First off, I love the fact that the onscreen description under his name was "starving artist." Creighton, who busks in crazy sparkly sunglasses in New York, sang a song he wrote on the nine-hour bus ride to Pittsburgh (sample lyric: "Randy Jackson you've been part of the action for 11 whole seasons now"). He followed that up with the Jackson 5's "Who's Lovin' You" when Steven requested a real song.
He can sing, a little too theatrically for my taste, but his "weird kind of wild crazy voice" won over the judges, who engaged in more competitive "yes"ing (from a million to two million to three gazillion per cent this time).
From crazy to cute, Eben Franckewitz, 15, of Milford, Ohio, was next. He may look like Justin Bieber (and really, isn't that what people say about any decent-looking, slight teenager with floppy hair?), but he reminded me of another youngster with a pure, clear voice: Jacee Badeaux. Eben seems like a sweet, well-mannered, parents' dream of a kid. We'll see how he holds up in the pressure-cooker of Hollywood.
Speaking of pressure, Travis Orlando was back. It didn't sound like circumstances had improved much for the Bronx teenager, who'd been living in a shelter with his family last season after his dad got sick and they lost their home. Travis was back in a shelter with his father and twin brother after his mother walked out on them and they were evicted from their apartment. Travis, who's 17 and unemployed, has a nice voice, but there was no conviction in his performance of "Isn't She Lovely." After a tearful plea, the judges put him through to Hollywood with the warning that he has to grow, but I think Travis could be in for more disappointment.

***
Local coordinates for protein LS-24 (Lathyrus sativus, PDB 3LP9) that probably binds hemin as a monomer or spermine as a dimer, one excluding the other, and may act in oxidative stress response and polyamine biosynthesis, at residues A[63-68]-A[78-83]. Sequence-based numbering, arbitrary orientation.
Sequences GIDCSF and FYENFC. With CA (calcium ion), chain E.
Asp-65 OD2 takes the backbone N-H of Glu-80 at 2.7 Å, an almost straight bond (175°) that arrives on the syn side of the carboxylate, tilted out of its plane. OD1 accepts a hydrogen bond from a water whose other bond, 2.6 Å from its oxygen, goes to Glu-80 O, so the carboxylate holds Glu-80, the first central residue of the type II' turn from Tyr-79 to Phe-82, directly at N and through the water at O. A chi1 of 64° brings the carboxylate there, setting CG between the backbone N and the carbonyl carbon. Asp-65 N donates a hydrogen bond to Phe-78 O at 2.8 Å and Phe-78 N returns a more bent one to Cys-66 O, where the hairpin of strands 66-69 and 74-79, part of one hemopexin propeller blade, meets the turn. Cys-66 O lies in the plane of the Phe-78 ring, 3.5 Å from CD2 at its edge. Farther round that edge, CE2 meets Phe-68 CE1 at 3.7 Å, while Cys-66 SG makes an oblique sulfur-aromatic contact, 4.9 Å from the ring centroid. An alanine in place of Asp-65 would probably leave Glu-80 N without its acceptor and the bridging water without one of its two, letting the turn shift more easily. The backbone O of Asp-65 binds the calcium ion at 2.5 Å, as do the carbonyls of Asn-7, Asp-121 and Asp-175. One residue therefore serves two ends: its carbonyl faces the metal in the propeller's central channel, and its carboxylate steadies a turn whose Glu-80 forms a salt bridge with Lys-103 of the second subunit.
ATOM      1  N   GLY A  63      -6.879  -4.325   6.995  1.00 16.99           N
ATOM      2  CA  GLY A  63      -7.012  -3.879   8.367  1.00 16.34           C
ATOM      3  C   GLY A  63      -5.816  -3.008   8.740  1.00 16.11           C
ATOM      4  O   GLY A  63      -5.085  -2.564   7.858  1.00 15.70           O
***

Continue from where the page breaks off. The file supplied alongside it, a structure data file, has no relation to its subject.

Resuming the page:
As for Erika Van Pelt, 25, a DJ and wedding singer from South Kingstown, R.I., I thought there were too many flourishes in her version of "Will You Still Love Me Tomorrow," perhaps more appropriate for the banquet hall than the Idol stage.
The one unsuccessful contestant we saw was Shane Bruce, a 19-year-old who's followed his grandfather and father into the coal mines of Moundsville, W. Va. He doesn't have a bad voice, but he referred to the iconic "Hallelujah" as just a song from Shrek and then did a substandard version with no apparent awareness of the achingly beautiful versions that have come before. Steven suggested that singing in the mine might be as good as it gets for Shane, but JLo and Randy encouraged him to come back next year.
The producers saved one of the best for last: a double whammy of a powerful voice and an appropriately dramatic back story.
Hallie Day is a statuesque blond stunner who went off the rails after trying to make it with the girl group Plum Crazy as a 15-year-old in New York City (I'm guessing Plum Crazy never got up to much since the only band I can find online with that name has older men in it).
Addiction, a less than triumphant return to Baltimore, Md., and a suicide attempt followed. Hallie, now 24, is a waitress and married to the man she says saved her life.
Appropriately, she sang "I Will Survive," managed to keep it cheese-free and got raves from the judges.
"I can see you stealing the show," said Jennifer.
Hallie was one of 38 who got golden tickets in Pittsburgh (37 singers and one planker, I presume).
Next stop on the audition tour is San Diego, with a special Sunday airing at 10 p.m. on CTV. Be forewarned, the time might not be exact since it follows a football game (an important game apparently, but I don't do football, so I can't really say.)
I'll be watching and recapping and, as always, I invite your comments here, on Twitter @realityeo or on my Facebook page.
(The photos of Heejun, Samantha and Patty, Eben and Hallie are by Michael Becker for Fox.)